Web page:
Domaine Rimbert has been making wine since 1996 under the guidance of winemaker Jean-Marie Rimbert, and consists of 28 hectares of old vines along with 7 hectares of young vines, which were planted in 2000. Most of the vines are planted on a steep plots referred to as “through” in mostly shale soil. The vines themselves are spread out over 40 individual plots over a 10km radius, each with its own soil diversity, exposure and varietals. Harvest of the plots is done manually over a two-week period in September/October.

The care that is put into growing the grapes and producing the wine definitely shows in its quality. I really enjoyed the wine the first time I had it, but my appreciation has grown after having it again.

Glass of red wine
Le Chant De Marjolaine aka The Song of Marjolaine

Last Friday night I was looking for a bottle to enjoy while getting ready to watch the new documentary SOMM Into the Bottle, and I thought a bottle of Le Chant De Marjolaine would make an excellent choice for the evening.

After opening the bottle and pouring a glass I really noticed a strong aroma of ripe fruit, such as blackberries and raspberries. The smell of ripe fruit was definitely the dominant aroma but I could also pick up a very faint cedar aroma as well. I decided to give the wine some time to breathe before tasting so I let it sit for about 15 min.

When I came back to the wine I noted the colour, a deep vibrant burgundy with a light ruby coloured rim. I found this interesting given the strong fruit aromas; I was expecting a lighter coloured body, similar to that of a Pinot Noir.
Red Wine

Upon first taste I picked up the fruit again, particularly black cherry and pomegranate as well as some notes of tobacco. The texture of the wine was semi-dry but still very clean tasting with a slight tannic structure.

Something that I found really interesting with this wine was when I went to pour a second glass, I noticed the structure of the wine had changed. With the second glass that fruit aroma had settled even more and that cedar/earthiness aroma was a lot more evident. The flavour profile also changed, now I was picking up strong notes of pepper, dried fruit and dark chocolate. Based on what I was experiencing I would very much like to try this wine again, but I think I will aerate it and let it breathe for several hours first.

All in all a wonderful bottle of wine and will definitely find a home in my cellar.

Notes: 

  • Winery: Domaine Rimbert
  • Vintage: 2013
  • Grape: Carignon (Red)
  • Region: Languedoc
  • Country: France
  • Nose: Raspberry, Blackberry, Cedar
  • Taste: Black Cherry, Dried Cherry, Pomegranate, Pepper, Dark Chocolate
  • Purchased: Metrovino
  • Price: $20.00 (approximation)

Cheers.

 

 

 

A Wine fit for a Time Lord

What to drink for a Dr. Who marathon?

I found myself in a unique situation the other night. My wife had gone out for the evening which meant I was free to indulge in the dozen or so episodes of Dr. Who I had recorded.

The only question was what to drink, what goes with freedom and Time Lords? The obvious choice is a 2013 Cabernet Franc from Vineland Estates. 

VE_CabFranc_01

 

The first time I tried this wine was trip to Ontario in 2014. My wife’s cousin has very graciously offered to tour us around the Niagara region for the day and I had just finished reading an article on this particular winery.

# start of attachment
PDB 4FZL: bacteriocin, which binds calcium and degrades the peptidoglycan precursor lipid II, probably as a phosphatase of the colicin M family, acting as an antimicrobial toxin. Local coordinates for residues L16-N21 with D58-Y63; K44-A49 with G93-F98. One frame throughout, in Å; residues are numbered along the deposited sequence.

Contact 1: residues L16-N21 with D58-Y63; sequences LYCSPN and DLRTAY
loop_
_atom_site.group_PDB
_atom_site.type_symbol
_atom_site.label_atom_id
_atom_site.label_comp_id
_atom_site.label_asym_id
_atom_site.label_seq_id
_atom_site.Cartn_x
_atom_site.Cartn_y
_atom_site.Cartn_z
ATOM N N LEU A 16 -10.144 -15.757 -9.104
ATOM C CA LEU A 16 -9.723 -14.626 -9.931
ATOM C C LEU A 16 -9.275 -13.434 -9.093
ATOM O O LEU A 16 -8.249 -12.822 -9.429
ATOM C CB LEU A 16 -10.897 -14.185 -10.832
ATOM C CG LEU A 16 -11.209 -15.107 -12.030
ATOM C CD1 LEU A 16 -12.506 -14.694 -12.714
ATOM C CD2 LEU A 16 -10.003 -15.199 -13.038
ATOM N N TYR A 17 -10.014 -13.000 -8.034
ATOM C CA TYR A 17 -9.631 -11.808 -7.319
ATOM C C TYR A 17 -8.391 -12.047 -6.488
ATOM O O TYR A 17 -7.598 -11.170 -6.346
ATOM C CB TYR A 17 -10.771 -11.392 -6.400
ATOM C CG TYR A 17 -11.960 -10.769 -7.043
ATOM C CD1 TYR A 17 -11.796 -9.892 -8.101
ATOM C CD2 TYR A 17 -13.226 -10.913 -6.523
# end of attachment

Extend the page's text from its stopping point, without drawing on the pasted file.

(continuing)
We stopped into the winery and decided to do a tasting while we were there. The Cabernet Franc happened to be on my choices for tasting that day.

The first thing I noticed about this wine was the colour, it was a deep ruby, almost purple. On the nose right away I picked up black fruit aromas such as blackberry or cherry, with some mild notes of cedar and tobacco. Tasting the wine I noted some raspberry flavours along with a slight pepperiness.

What really stood out for me was the easy drinking nature of the wine. There was definitely enough body in the wine to stand up to food, but was light enough to enjoy on it’s own.

VE_CabFranc_02

During our time at Vineland Estates, I also went on to taste their Sauvignon Blanc, Pinot Meunier, Semi Dry Riesling, and Game Changer Rose. Each wine was excellent. The whites were crisp and vibrant with great acidity and the Pinot Meunier was also very vibrant and fresh.

The winery itself is a in beautiful building and both my wife and I were very impressed with the staff in the tasting room. During our tasting the server looking after us overhead us talking about if we purchased a case how would we get it home. She mentioned that if we wanted a case they would box it up and mail it to our door step. She even went as far as to say she would personally box up our wine and get it ready for shipment and reassured us that it would arrive safe and sound.

True to  her word a week after we returned home there a big brown box with all of our new found treasures. Since that day we have ordered from them on several other occasions and they have always delivered with great wine and great customer service.

If you get the chance I would highly recommend trying any of their wines I don’t think you’ll be disappointed.

Notes: 

  • Winery: Vineland Estates Winery
  • Vintage: 2013
  • Grape: Cabernet Franc
  • Region: VQA Niagara Peninsula
  • Nose: blackberry, black cherry, cedar, tobacco
  • Taste: raspberry, pepper
  • Purchased: VR Wine ($23.00)

 

Cheers,